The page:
Elvis Presley Guitarist Dead at 84
By: Legacy Staff
2 years ago
Scotty Moore, the Rock and Roll Hall-of-Famer who performed on "Hound Dog," "Heartbreak Hotel," "Blue Suede Shoes," and dozens of other rock classics with Elvis Presley, died June 28, 2016, according to multiple news sources. He was 84.
Although no cause of death was announced, The Tennessean reported that Moore had been in poor health in recent months. He died at his longtime home in Nashville, Tennessee.
Moore was less visible than the King of Rock 'n' Roll, but he was extraordinarily influential in the music world. Keith Richards, the founding guitarist of the Rolling Stones, will eagerly testify to that.
"When I heard 'Heartbreak Hotel,' I knew what I wanted to do in life," Richards once said. "It was as plain as day. All I wanted to do in the world was to be able to play and sound like that. Everyone else wanted to be Elvis, I wanted to be Scotty."
In a post Tuesday on Instagram, Matt Ross-Spang, a Sun Studio engineer, wrote: "We lost one of the finest people I have ever met today. I was lucky to call you a friend and I'm very glad I got to see you a few days ago. The guitarist that changed the world ... especially mine; I hope you don't mind if I keep stealing your licks. Love you Scotty."
Winfield Scott Moore III was born Dec. 27, 1931, near the tiny western Tennessee town of Gadsden, population 470, according to the 2010 census. Steeped in country music – he loved the guitarist Chet Atkins – and jazz, Moore learned to play the guitar before he turned 10.
His first group was the Starlite Wranglers. But then he met Sam Phillips, the founder of the legendary Sun Studio, which would go on to record some of the era's greatest artists: Presley, Carl Perkins, Johnny Cash, and Jerry Lee Lewis.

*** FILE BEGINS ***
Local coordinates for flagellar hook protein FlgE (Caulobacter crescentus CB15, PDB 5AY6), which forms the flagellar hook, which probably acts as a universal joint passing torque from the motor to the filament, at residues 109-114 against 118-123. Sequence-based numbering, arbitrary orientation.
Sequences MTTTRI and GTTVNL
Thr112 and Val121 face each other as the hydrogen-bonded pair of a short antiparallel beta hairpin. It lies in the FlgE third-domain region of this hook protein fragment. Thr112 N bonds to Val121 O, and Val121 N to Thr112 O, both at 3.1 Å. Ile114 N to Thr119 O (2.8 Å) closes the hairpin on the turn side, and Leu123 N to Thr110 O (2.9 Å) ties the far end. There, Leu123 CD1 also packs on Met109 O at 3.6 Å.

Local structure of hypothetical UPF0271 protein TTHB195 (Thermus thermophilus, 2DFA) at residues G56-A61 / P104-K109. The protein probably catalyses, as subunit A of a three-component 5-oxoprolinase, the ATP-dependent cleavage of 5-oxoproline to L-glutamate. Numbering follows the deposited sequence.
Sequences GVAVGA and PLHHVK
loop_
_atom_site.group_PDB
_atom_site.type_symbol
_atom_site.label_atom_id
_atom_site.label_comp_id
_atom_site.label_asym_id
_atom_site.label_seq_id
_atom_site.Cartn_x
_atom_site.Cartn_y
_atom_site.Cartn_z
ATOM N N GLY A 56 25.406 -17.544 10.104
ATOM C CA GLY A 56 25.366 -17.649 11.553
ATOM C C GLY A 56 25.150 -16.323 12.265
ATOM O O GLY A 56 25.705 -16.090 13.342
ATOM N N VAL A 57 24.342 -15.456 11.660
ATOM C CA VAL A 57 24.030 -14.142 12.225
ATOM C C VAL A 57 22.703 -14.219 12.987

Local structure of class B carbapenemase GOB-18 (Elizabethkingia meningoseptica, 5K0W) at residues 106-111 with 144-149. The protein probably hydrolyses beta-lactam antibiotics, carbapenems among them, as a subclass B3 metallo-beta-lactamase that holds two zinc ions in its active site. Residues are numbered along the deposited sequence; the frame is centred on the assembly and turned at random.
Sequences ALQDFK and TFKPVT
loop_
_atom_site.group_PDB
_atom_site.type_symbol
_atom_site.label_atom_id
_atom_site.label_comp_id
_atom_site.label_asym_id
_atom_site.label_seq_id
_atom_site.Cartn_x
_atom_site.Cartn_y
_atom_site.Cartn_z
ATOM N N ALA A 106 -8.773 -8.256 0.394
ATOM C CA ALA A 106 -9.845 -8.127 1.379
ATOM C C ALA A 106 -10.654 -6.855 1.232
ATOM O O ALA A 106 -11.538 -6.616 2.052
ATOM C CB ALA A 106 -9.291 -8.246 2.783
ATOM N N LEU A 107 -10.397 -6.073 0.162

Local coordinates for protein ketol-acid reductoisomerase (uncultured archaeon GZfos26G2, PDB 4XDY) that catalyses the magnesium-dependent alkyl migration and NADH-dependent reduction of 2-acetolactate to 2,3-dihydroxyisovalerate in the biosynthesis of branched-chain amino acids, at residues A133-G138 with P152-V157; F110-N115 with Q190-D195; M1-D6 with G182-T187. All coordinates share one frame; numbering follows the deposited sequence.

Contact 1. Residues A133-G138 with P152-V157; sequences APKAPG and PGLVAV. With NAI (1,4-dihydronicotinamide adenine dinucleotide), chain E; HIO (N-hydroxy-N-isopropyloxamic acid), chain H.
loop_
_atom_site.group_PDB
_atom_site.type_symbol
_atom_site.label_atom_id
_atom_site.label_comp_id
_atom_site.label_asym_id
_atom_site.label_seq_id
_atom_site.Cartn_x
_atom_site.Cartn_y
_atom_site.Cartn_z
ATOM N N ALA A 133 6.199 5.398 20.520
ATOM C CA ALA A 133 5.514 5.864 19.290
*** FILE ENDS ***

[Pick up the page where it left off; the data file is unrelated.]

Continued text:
Phillips teamed Moore, who played a number of Gibson guitars in a unique style during his career, with double bass player Bill Black to back Presley in the earliest part of his recording career.
In a 2014 interview, Moore told Guitar Player magazine how it all began.
"One day, we went to have coffee with Sam and his secretary, Marion Keisker, and she was the one who brought up Elvis. We didn't know, but Marion had a crush on Elvis, and she asked Sam if he had ever talked to that boy who had been in there.
"Sam said to Marion, 'Go back in there and get that boy's telephone number, and give it to Scotty.' Then, Sam turned to me and said, 'Why don't you listen to this boy, and see what you think.' Marion came back with a slip of paper, and it said 'Elvis Presley.' I said, 'Elvis Presley – what the hell kind of a name is that?'"
With Presley strumming rhythm guitar, the trio cut a cover of the Arthur Crudup song "That's All Right (Mama)," Presley's first single, in July 1954 at Sun Studio in Memphis, Tennessee. In 2010, Rolling Stone magazine ranked Presley's version No. 113 on its list of the 500 Greatest Songs of All Time.
Presley, Moore, and company would go on to record other legendary songs including "Good Rockin' Tonight," "Milk Cow Blues Boogie," "Baby Let's Play House," "Heartbreak Hotel," "Mystery Train," "Blue Suede Shoes," "Hound Dog," "Too Much," "Jailhouse Rock," and "Hard Headed Woman."
They later added drummer D. J. Fontana, went on the road, and played every small joint that offered them a stage. Presley's good looks and gyrating hips generated parental disapproval that only raised the singer's profile and made him wildly popular among hordes of teenagers.
In 2011, Rolling Stone magazine ranked Moore 29th on its roster of the 100 Greatest Guitarists of All Time. He was inducted into the Rock and Roll Hall of Fame in 2000 and the Memphis Music Hall of Fame in 2015.
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